So, this pic shows the SIM at 0.77mm before I start, that is pretty close to the design thickness of 0.76mm.

The sand paper.  First off, it's not sand, it's silicone carbide wet and dry paper, available from most hardware or vehicle repair shops (Halfords in this case).

 I picked a 400 grit to start with, and a 1500 grit to finish, in the end though, I only used the 400grit.

The hardest part was ensuring the SIM was flat, and that the sanding was even, I used a piece of tape on the front of the card (the contact side) to give me something to pull the SIM smoothly over the sand paper.

I placed the index finger of my other hand on the center of the card to keep the pressure even as I pulled the SIM using the tape.

I did this a few times down the sheet of sand paper, stopping and checking thickness as I went.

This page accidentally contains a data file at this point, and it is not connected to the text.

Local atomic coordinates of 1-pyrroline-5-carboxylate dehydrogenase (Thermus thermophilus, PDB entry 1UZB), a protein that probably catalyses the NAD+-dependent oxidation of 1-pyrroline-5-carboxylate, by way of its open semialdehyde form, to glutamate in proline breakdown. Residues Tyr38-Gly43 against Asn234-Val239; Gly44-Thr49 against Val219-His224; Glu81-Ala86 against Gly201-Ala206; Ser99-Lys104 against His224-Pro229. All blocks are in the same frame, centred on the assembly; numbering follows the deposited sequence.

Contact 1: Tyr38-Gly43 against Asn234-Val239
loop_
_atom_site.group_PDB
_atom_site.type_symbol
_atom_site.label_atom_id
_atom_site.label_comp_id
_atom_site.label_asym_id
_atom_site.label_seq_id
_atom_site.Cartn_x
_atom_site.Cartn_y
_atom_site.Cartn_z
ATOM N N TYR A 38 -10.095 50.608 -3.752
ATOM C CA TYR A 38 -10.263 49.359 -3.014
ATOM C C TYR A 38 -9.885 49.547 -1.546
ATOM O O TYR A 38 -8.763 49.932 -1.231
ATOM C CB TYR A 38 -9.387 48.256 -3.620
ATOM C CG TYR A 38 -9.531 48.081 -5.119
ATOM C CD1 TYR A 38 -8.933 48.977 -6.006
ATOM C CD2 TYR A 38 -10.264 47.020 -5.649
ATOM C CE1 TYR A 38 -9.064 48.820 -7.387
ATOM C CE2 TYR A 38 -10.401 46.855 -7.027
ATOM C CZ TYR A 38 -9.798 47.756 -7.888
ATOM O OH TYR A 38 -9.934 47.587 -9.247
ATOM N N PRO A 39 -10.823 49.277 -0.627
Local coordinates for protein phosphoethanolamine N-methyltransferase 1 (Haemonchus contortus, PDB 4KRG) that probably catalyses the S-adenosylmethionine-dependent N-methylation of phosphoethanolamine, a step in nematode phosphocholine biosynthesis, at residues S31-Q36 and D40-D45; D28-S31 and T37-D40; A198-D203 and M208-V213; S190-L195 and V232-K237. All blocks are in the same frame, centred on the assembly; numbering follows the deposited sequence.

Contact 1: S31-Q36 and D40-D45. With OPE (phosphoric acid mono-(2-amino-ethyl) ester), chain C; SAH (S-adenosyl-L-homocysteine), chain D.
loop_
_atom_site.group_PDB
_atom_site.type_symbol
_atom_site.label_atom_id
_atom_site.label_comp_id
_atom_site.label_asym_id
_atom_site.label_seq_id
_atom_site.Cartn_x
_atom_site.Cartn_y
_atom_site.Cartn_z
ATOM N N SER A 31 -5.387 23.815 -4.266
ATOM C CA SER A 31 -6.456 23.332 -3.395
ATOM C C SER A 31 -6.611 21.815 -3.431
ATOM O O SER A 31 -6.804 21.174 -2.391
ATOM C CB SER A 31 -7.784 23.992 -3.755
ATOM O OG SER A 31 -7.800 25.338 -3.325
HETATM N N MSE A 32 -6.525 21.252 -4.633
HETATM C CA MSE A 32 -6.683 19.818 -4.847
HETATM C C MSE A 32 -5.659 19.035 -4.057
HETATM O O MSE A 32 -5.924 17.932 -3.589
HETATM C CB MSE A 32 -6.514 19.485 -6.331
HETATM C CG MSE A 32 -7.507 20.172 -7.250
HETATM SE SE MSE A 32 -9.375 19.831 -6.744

Eeek!  I was initally worried when during a quick check, a faint circle had appeared on the back of the card, as you can see, the IMEI number has been completely worn away.  This circle is the outline of the back of the actual SIM chip.  If you continue sanding after this point, it is extremely likely you will damage the chip permanently. 

When you can see the back of the chip, it's definately time to stop sanding.

The caliper is now reading 0.68mm, that is +0.01mm out from the design thickness of the nano SIM and given that my caliper was reading +0.01mm on the un-sanded SIM, should easily be close enough. 


That's it you should have a working nano SIM, if not, oops, time to order a new, replacement SIM :D